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Mahdi Malware Resurrected, Cuts Ties With C&C Servers

After its command and control (C&C) servers were taken offline last week, it was assumed that the Mahdi (or Madi) operation was finished. Mahdi, the name given to malware that was discovered to be targeting systems in the Middle East, has returned however, and its newest version has some creative changes.

Earlier this month, SecurityWeek reported on Mahdi after researchers at Kaspersky Lab and Seculert revealed its existence.

In addition to stealing data from infected Windows computers, it is also capable of monitoring email and instant messages, recording audio, capturing keystrokes and taking screenshots of victims' computers. Working together, researchers at Seculert and Kaspersky sinkholed the malware's command and control servers and monitored the campaign for eight months. What they found was a targeted attack that impacted more than 800 victims in Iran, Israel and other countries from around the globe.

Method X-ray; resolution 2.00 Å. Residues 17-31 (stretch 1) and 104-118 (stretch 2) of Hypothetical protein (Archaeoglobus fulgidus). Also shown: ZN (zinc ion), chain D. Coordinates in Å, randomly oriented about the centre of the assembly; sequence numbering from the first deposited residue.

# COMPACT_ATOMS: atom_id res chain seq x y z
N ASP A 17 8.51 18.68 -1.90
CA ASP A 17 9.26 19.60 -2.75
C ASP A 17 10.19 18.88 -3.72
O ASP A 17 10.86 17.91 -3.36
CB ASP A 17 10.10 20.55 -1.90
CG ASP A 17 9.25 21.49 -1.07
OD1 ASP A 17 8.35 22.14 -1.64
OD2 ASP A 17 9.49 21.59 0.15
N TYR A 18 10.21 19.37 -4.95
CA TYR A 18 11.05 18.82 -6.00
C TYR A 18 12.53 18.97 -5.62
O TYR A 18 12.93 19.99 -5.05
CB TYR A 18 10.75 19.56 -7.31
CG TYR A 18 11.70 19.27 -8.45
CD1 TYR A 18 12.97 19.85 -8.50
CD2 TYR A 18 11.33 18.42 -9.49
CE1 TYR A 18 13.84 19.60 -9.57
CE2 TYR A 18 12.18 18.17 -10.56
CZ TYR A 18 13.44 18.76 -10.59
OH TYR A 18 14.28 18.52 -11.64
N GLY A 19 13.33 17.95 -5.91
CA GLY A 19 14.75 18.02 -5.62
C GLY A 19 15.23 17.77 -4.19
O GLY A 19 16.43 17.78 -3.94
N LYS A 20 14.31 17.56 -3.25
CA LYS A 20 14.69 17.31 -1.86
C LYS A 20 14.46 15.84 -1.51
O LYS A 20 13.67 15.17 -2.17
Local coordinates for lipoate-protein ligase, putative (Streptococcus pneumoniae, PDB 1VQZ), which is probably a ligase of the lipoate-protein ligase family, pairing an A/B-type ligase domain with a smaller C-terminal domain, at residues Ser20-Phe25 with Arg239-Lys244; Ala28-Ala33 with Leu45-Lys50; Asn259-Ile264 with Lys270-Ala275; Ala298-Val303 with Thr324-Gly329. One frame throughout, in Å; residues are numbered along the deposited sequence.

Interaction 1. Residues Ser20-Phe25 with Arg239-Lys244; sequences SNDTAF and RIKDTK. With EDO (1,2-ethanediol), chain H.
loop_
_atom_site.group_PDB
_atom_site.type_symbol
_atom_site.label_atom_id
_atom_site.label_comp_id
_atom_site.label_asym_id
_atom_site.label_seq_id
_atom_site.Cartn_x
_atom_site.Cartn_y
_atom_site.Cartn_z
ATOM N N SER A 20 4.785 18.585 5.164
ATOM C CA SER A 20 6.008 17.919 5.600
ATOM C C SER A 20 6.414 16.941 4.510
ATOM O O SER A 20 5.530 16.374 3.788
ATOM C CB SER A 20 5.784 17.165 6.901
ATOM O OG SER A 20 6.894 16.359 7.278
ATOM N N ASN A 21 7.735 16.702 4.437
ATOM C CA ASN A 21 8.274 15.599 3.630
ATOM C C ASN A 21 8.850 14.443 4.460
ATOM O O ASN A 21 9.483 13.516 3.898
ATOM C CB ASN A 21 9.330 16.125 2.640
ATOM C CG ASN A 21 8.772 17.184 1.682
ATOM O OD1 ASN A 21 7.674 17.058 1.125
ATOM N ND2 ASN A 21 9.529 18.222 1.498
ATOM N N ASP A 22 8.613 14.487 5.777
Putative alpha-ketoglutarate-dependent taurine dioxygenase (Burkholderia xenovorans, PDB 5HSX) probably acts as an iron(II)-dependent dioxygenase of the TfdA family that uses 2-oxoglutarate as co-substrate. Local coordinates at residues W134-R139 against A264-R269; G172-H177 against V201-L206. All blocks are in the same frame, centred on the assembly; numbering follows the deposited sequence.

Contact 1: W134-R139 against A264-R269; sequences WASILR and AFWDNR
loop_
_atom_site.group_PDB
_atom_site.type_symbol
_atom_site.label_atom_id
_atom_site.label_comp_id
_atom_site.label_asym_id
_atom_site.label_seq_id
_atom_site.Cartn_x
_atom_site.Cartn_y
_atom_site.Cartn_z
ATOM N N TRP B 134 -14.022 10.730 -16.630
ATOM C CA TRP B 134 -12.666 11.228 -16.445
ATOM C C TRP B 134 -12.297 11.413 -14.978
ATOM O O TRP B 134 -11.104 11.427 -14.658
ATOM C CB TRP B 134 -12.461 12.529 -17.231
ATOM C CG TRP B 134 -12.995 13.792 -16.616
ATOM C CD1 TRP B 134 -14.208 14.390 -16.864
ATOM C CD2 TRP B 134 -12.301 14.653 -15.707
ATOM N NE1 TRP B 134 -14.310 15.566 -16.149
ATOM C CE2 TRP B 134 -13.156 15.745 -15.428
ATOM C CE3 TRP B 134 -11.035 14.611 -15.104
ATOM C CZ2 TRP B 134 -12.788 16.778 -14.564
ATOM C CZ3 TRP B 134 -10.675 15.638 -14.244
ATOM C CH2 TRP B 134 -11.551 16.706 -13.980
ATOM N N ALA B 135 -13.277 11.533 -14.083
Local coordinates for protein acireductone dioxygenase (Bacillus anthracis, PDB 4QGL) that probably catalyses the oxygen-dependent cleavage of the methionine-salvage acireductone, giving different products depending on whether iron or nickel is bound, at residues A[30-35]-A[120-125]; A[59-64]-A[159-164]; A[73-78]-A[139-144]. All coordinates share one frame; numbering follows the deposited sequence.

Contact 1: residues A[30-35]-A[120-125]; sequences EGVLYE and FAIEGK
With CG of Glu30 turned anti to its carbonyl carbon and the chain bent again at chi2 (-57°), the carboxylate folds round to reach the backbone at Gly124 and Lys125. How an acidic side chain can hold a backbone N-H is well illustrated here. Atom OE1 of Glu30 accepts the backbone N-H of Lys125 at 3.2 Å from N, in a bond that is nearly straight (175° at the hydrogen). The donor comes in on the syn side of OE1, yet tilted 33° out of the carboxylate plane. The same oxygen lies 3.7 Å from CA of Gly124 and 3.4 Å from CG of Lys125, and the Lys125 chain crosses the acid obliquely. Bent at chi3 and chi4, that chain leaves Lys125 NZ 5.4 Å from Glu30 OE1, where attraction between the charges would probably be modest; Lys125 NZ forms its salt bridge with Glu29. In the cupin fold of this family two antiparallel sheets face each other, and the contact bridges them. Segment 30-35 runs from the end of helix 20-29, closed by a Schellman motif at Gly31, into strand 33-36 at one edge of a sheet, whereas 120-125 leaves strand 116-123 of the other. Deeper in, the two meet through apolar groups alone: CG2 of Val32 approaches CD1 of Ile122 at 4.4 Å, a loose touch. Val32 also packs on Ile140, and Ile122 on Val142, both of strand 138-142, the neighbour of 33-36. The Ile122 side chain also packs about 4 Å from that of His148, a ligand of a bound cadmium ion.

Unfortunately, Kaspersky Lab discovered a new variant of Mahdi on Wednesday. In addition to some code optimizations, this version is able to operate without the need to use a C&C for orders.

“Following the shutdown of the Madi command and control domains last week, we thought the operation is now dead. Looks like we were wrong,” Kaspersky’s Nicolas Brulez explained in a blog post.

“The new version appears to have been compiled on July 25th,” he added. “It contains many interesting improvements and new features. It now has the ability to monitor VKontakte, together with Jabber conversations. It is also looking for people who visit pages containing “USA” and “gov” in their titles.”

The new C&C where compromised data is delivered resides in Canada on iWeb. A full report on the newest variant is here. 

Steve Ragan is a security reporter and contributor for SecurityWeek. Prior to joining the journalism world in 2005, he spent 15 years as a freelance IT contractor focused on endpoint security and security training.